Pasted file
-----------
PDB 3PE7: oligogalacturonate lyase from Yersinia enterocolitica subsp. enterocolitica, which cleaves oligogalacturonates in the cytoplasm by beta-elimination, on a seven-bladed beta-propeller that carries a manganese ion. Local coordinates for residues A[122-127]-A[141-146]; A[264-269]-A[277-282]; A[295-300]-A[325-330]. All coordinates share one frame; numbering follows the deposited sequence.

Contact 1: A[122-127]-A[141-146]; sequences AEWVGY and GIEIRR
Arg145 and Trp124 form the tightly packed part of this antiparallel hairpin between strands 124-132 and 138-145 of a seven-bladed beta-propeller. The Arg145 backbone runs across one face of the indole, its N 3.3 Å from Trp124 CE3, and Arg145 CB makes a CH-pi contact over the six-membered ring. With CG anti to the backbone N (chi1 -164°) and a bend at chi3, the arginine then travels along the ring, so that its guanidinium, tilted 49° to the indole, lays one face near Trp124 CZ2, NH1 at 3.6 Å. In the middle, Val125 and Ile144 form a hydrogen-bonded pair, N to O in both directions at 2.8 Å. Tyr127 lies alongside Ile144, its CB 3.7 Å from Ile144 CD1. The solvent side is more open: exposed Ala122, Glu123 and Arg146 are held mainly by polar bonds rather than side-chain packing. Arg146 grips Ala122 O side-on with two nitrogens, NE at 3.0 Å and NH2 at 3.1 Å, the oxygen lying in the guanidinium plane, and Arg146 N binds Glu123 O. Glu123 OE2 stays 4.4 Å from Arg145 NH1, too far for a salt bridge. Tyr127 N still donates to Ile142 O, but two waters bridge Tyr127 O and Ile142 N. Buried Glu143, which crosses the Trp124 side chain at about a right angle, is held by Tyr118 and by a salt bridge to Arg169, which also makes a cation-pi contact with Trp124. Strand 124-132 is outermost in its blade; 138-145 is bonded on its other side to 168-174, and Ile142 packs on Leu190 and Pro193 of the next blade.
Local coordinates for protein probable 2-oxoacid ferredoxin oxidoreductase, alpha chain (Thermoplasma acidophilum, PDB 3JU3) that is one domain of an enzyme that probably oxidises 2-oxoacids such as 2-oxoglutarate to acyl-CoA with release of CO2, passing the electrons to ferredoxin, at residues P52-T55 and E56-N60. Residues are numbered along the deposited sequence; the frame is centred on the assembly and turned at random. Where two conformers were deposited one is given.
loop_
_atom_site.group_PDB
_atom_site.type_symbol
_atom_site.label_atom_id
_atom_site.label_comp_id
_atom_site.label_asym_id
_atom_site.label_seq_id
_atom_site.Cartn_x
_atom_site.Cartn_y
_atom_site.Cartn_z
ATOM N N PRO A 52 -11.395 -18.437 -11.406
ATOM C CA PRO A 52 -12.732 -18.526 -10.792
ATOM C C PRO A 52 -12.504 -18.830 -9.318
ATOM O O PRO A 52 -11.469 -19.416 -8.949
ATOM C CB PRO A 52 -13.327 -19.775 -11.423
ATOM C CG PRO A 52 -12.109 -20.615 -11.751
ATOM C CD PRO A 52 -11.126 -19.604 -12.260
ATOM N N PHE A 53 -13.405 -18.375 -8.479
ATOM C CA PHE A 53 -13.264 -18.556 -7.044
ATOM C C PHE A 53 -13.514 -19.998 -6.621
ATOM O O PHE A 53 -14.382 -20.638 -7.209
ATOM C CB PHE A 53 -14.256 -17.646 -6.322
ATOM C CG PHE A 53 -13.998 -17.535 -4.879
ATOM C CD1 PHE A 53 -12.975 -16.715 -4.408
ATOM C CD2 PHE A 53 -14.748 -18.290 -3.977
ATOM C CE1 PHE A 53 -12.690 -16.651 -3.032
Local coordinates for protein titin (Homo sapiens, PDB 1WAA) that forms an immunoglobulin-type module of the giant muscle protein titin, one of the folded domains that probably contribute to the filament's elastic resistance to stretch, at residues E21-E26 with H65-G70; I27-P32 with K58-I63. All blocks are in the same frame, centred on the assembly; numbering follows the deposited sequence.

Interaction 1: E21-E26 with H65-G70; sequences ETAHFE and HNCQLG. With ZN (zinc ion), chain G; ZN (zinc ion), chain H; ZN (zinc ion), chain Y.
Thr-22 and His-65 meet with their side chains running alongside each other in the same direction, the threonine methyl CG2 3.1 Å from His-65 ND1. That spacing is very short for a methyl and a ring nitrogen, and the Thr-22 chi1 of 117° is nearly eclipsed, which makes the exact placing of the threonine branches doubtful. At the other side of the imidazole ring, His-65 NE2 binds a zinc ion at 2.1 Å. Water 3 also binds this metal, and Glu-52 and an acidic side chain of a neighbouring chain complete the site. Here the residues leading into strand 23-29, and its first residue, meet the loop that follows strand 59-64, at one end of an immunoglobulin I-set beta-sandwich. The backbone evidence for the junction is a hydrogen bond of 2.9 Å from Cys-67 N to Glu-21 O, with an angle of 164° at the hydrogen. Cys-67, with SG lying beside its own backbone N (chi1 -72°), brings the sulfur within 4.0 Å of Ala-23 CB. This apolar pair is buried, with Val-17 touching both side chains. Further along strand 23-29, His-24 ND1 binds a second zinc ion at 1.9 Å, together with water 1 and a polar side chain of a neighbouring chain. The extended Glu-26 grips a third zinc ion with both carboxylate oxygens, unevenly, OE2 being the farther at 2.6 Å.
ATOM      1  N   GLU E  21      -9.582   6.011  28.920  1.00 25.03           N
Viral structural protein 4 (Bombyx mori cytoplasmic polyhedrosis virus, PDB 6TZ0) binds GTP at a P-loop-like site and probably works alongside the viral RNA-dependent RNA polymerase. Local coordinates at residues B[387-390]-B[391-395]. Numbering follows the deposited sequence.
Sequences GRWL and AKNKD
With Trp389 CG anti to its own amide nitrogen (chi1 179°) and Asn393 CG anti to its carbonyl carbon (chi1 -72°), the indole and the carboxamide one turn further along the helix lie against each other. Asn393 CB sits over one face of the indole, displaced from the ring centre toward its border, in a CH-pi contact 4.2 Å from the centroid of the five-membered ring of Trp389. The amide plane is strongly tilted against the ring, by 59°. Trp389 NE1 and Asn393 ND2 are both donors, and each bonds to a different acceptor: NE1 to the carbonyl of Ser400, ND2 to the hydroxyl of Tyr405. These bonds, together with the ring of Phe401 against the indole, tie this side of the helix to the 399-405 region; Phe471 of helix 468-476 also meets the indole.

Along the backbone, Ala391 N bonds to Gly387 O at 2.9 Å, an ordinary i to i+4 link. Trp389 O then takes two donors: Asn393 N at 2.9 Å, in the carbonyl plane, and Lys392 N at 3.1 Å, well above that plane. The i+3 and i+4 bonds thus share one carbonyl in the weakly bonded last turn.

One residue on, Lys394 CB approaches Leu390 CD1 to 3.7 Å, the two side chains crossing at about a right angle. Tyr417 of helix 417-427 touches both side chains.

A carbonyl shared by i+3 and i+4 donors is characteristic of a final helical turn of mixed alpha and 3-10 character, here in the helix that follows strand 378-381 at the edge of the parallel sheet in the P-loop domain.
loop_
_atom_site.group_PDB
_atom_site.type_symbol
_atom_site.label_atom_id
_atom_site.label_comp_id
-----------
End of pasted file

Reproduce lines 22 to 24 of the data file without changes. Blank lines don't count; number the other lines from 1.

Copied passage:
ATOM N N PHE A 53 -13.405 -18.375 -8.479
ATOM C CA PHE A 53 -13.264 -18.556 -7.044
ATOM C C PHE A 53 -13.514 -19.998 -6.621